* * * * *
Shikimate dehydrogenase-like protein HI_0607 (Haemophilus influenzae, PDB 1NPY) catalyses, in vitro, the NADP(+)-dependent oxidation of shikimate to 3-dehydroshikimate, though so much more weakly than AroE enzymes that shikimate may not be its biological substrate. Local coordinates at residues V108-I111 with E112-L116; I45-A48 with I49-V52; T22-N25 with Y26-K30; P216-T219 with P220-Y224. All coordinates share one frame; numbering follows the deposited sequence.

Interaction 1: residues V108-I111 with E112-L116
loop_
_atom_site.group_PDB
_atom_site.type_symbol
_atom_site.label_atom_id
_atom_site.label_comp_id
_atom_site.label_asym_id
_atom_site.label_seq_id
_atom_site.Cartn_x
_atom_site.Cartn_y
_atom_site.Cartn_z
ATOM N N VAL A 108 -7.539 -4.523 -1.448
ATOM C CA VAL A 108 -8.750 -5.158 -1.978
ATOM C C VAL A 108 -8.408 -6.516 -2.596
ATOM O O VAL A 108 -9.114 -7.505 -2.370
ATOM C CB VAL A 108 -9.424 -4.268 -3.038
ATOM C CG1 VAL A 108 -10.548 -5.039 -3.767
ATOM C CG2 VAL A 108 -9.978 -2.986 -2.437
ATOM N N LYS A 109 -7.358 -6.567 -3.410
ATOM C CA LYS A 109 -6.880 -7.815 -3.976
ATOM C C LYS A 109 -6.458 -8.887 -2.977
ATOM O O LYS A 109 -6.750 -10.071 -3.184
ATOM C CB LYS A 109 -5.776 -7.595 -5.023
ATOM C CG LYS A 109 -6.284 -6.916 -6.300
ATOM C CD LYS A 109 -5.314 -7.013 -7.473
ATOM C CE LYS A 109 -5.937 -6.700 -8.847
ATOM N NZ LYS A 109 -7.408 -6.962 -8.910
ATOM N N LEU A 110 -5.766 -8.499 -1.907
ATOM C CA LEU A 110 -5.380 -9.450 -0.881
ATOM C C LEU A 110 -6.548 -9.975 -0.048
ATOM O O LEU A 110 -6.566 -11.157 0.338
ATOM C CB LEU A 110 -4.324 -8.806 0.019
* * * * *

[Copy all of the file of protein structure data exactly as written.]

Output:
Shikimate dehydrogenase-like protein HI_0607 (Haemophilus influenzae, PDB 1NPY) catalyses, in vitro, the NADP(+)-dependent oxidation of shikimate to 3-dehydroshikimate, though so much more weakly than AroE enzymes that shikimate may not be its biological substrate. Local coordinates at residues V108-I111 with E112-L116; I45-A48 with I49-V52; T22-N25 with Y26-K30; P216-T219 with P220-Y224. All coordinates share one frame; numbering follows the deposited sequence.

Interaction 1: residues V108-I111 with E112-L116
loop_
_atom_site.group_PDB
_atom_site.type_symbol
_atom_site.label_atom_id
_atom_site.label_comp_id
_atom_site.label_asym_id
_atom_site.label_seq_id
_atom_site.Cartn_x
_atom_site.Cartn_y
_atom_site.Cartn_z
ATOM N N VAL A 108 -7.539 -4.523 -1.448
ATOM C CA VAL A 108 -8.750 -5.158 -1.978
ATOM C C VAL A 108 -8.408 -6.516 -2.596
ATOM O O VAL A 108 -9.114 -7.505 -2.370
ATOM C CB VAL A 108 -9.424 -4.268 -3.038
ATOM C CG1 VAL A 108 -10.548 -5.039 -3.767
ATOM C CG2 VAL A 108 -9.978 -2.986 -2.437
ATOM N N LYS A 109 -7.358 -6.567 -3.410
ATOM C CA LYS A 109 -6.880 -7.815 -3.976
ATOM C C LYS A 109 -6.458 -8.887 -2.977
ATOM O O LYS A 109 -6.750 -10.071 -3.184
ATOM C CB LYS A 109 -5.776 -7.595 -5.023
ATOM C CG LYS A 109 -6.284 -6.916 -6.300
ATOM C CD LYS A 109 -5.314 -7.013 -7.473
ATOM C CE LYS A 109 -5.937 -6.700 -8.847
ATOM N NZ LYS A 109 -7.408 -6.962 -8.910
ATOM N N LEU A 110 -5.766 -8.499 -1.907
ATOM C CA LEU A 110 -5.380 -9.450 -0.881
ATOM C C LEU A 110 -6.548 -9.975 -0.048
ATOM O O LEU A 110 -6.566 -11.157 0.338
ATOM C CB LEU A 110 -4.324 -8.806 0.019